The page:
As decided by the district court, the sale of the crude oil by the producers was a sale of goods, N.M.Stat.Ann.1953, 50A-2-105(1) (Repl. 1962), and was thus governed by Article 2 of the Uniform Commercial Code, N.M.Stat.Ann.1953, 50A-2-101 to 50A-2-725 (Repl.1962, Supp.1973); N.M.Stat.Ann.1953, 50A-2-102 (Repl.1962). If the Uniform Commercial Code is applied, Admiral, when it refused on February 10, 1972, to accept the tender of the crude oil from Amoco conditioned upon payment by Admiral of Amoco's common carrier lien, caused thereby title to the oil to revest, if indeed it ever passed to Admiral, in the oil producing sellers. Section 2-401(4). Similarly, upon the notice given by the sellers to Amoco, prior to February 10, 1972, to stop delivery of the crude oil to Admiral based upon the previous dishonoring by the drawee bank of Admiral's 'insufficient funds' checks to the sellers, the sellers thereby timely exercised their rights of stoppage in transitu under sections 2-702 and 2-705. Thus, regardless of whether title ever passed to Admiral (section 2-401; Evans Products Co. v. Jorgensen, 245 Or. 362, 421 P.2d 978, 980), or whether it had a special property interest in the oil, section 2-501, the sellers could reclaim the oil upon demand and notice to Amoco as given herein. Sections 2-702(1), (2) and 2-705(1). This was effective for several reasons. The trial court found, and it is borne out by the record that the tender of the 'insufficient funds' checks constituted a written misrepresentation of solvency. Theo. Hamm Brewing Co. v. First Trust & Savings Bank, 103 Ill.App.2d 190, 242 N.E.2d 911. From the record it is clear, as the trial court found, that the oil at all material times was in possession of a third party, the carrier. Thus Admiral never had possession, constructive or otherwise, of the oil and under the above-cited provisions of New Mexico's Uniform Commercial Code even if it could be said to have had constructive possession, it did not so have it after February 10, 1972, when Admiral refused tender of the oil and the sellers exercised their rights of stoppage of delivery in transitu and reclaim. The same considerations govern the question of Admiral's 'property' or 'title' in the oil. The bankruptcy petition was filed, at the earliest, on February 16, 1972, so that upon the date of filing, the title to the oil was not in Admiral. It was not the 'property' of the debtor. The Oklahoma district court's stay order thus could not reach the oil, not in the debtor's possession nor its property. 11 U.S.C. 511. Likewise the New Mexico district court's exercise of jurisdiction and refusal to stay its proceedings was correct. 28 U.S.C. 1335. By the same token, so long as Amoco retained possession of the oil or the proceeds, and so long as the proceeds were in the registry of the New Mexico district court, the New Mexico proceeding was not to 'enforce a lien upon the property of the debtor' under 11 U.S.C. 516(4).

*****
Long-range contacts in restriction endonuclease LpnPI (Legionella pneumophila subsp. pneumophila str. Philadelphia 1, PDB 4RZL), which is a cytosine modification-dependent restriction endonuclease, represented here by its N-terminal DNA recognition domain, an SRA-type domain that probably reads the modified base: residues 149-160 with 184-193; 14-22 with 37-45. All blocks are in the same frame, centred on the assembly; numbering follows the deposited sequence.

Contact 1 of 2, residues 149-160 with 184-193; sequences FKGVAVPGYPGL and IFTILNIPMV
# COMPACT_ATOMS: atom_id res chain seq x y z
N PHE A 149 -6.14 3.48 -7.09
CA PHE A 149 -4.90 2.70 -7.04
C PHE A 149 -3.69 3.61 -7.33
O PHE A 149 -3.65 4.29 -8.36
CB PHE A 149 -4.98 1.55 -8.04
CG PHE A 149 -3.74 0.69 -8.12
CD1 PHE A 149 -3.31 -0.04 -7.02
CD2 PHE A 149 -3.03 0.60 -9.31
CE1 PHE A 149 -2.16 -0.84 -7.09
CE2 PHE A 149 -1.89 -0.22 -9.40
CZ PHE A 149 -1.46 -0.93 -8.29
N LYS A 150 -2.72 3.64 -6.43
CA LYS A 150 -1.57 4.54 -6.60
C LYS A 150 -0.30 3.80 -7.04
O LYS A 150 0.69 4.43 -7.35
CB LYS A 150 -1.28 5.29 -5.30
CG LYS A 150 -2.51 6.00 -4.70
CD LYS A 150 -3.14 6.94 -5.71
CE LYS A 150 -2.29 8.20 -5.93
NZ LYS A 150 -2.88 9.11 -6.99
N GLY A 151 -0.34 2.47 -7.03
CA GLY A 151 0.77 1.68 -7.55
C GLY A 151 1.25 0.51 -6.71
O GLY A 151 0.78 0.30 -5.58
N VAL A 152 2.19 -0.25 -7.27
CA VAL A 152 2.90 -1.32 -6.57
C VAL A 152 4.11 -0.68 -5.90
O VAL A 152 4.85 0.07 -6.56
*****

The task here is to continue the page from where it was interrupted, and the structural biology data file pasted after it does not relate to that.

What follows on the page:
Accordingly, the judgment of the district court is in all respects affirmed.